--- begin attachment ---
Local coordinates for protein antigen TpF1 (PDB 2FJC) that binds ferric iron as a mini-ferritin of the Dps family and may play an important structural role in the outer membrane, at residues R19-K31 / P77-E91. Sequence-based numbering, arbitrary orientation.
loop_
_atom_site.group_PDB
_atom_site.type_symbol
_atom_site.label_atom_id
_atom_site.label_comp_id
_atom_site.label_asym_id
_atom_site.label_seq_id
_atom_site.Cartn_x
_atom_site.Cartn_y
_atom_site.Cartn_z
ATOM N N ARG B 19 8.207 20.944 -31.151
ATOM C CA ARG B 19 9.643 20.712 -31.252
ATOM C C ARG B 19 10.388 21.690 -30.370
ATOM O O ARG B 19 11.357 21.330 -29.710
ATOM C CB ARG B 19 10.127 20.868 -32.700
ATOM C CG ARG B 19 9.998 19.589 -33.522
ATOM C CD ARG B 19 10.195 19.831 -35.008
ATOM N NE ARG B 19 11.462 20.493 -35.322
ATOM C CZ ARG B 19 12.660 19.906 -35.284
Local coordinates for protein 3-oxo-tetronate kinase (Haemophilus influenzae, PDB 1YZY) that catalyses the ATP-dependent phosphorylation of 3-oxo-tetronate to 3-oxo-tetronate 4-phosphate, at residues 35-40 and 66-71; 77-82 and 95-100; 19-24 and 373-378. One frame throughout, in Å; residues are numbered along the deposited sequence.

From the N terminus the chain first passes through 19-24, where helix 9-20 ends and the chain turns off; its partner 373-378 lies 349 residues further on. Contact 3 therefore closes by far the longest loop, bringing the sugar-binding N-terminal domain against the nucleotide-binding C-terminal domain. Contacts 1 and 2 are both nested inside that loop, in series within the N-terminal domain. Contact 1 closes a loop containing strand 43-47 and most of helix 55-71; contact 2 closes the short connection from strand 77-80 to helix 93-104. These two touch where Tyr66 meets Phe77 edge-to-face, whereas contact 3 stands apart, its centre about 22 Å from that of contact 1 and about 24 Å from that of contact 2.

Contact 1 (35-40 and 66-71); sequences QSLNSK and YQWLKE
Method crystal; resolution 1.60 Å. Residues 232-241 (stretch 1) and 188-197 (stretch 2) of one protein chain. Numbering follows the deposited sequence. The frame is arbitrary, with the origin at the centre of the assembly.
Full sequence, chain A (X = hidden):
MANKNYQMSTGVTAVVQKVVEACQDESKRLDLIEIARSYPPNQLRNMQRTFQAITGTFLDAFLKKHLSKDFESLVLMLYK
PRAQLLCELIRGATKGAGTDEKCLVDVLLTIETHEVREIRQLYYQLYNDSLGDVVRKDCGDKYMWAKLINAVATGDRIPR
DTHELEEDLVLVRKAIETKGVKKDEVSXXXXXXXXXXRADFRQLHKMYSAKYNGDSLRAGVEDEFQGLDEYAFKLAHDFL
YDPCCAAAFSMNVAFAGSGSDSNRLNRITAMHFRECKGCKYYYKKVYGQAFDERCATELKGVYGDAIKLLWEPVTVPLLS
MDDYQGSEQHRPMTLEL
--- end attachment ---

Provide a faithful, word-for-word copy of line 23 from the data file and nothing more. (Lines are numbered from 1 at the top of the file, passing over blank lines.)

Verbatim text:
Contact 1 (35-40 and 66-71); sequences QSLNSK and YQWLKE